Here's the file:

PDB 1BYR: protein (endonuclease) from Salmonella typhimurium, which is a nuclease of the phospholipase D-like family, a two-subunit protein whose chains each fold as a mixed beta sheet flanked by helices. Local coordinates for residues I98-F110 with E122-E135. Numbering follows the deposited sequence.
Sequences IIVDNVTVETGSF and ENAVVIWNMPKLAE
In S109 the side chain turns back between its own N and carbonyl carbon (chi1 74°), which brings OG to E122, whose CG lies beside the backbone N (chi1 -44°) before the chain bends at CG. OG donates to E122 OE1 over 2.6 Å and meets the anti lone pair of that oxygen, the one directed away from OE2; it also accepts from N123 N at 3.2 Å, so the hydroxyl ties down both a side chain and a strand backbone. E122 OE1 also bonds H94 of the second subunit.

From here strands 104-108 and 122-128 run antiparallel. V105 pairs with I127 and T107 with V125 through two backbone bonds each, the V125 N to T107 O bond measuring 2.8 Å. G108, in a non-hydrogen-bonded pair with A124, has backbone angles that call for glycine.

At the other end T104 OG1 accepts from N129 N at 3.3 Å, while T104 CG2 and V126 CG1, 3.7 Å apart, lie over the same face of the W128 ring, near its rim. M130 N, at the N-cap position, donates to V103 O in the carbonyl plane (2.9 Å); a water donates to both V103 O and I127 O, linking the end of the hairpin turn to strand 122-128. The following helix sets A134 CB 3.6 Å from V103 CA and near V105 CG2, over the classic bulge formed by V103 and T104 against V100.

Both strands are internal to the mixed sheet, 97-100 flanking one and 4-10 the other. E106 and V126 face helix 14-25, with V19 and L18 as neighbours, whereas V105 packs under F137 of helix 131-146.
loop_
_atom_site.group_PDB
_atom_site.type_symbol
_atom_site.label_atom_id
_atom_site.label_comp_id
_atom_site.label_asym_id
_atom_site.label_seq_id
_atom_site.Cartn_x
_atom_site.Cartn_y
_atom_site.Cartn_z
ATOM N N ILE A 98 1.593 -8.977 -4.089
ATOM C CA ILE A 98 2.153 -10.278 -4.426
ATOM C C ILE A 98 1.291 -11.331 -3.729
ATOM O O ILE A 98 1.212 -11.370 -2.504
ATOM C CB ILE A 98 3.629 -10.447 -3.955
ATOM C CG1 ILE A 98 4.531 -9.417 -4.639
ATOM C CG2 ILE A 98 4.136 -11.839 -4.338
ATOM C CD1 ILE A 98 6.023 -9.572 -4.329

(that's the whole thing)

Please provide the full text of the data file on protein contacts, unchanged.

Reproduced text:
PDB 1BYR: protein (endonuclease) from Salmonella typhimurium, which is a nuclease of the phospholipase D-like family, a two-subunit protein whose chains each fold as a mixed beta sheet flanked by helices. Local coordinates for residues I98-F110 with E122-E135. Numbering follows the deposited sequence.
Sequences IIVDNVTVETGSF and ENAVVIWNMPKLAE
In S109 the side chain turns back between its own N and carbonyl carbon (chi1 74°), which brings OG to E122, whose CG lies beside the backbone N (chi1 -44°) before the chain bends at CG. OG donates to E122 OE1 over 2.6 Å and meets the anti lone pair of that oxygen, the one directed away from OE2; it also accepts from N123 N at 3.2 Å, so the hydroxyl ties down both a side chain and a strand backbone. E122 OE1 also bonds H94 of the second subunit.

From here strands 104-108 and 122-128 run antiparallel. V105 pairs with I127 and T107 with V125 through two backbone bonds each, the V125 N to T107 O bond measuring 2.8 Å. G108, in a non-hydrogen-bonded pair with A124, has backbone angles that call for glycine.

At the other end T104 OG1 accepts from N129 N at 3.3 Å, while T104 CG2 and V126 CG1, 3.7 Å apart, lie over the same face of the W128 ring, near its rim. M130 N, at the N-cap position, donates to V103 O in the carbonyl plane (2.9 Å); a water donates to both V103 O and I127 O, linking the end of the hairpin turn to strand 122-128. The following helix sets A134 CB 3.6 Å from V103 CA and near V105 CG2, over the classic bulge formed by V103 and T104 against V100.

Both strands are internal to the mixed sheet, 97-100 flanking one and 4-10 the other. E106 and V126 face helix 14-25, with V19 and L18 as neighbours, whereas V105 packs under F137 of helix 131-146.
loop_
_atom_site.group_PDB
_atom_site.type_symbol
_atom_site.label_atom_id
_atom_site.label_comp_id
_atom_site.label_asym_id
_atom_site.label_seq_id
_atom_site.Cartn_x
_atom_site.Cartn_y
_atom_site.Cartn_z
ATOM N N ILE A 98 1.593 -8.977 -4.089
ATOM C CA ILE A 98 2.153 -10.278 -4.426
ATOM C C ILE A 98 1.291 -11.331 -3.729
ATOM O O ILE A 98 1.212 -11.370 -2.504
ATOM C CB ILE A 98 3.629 -10.447 -3.955
ATOM C CG1 ILE A 98 4.531 -9.417 -4.639
ATOM C CG2 ILE A 98 4.136 -11.839 -4.338
ATOM C CD1 ILE A 98 6.023 -9.572 -4.329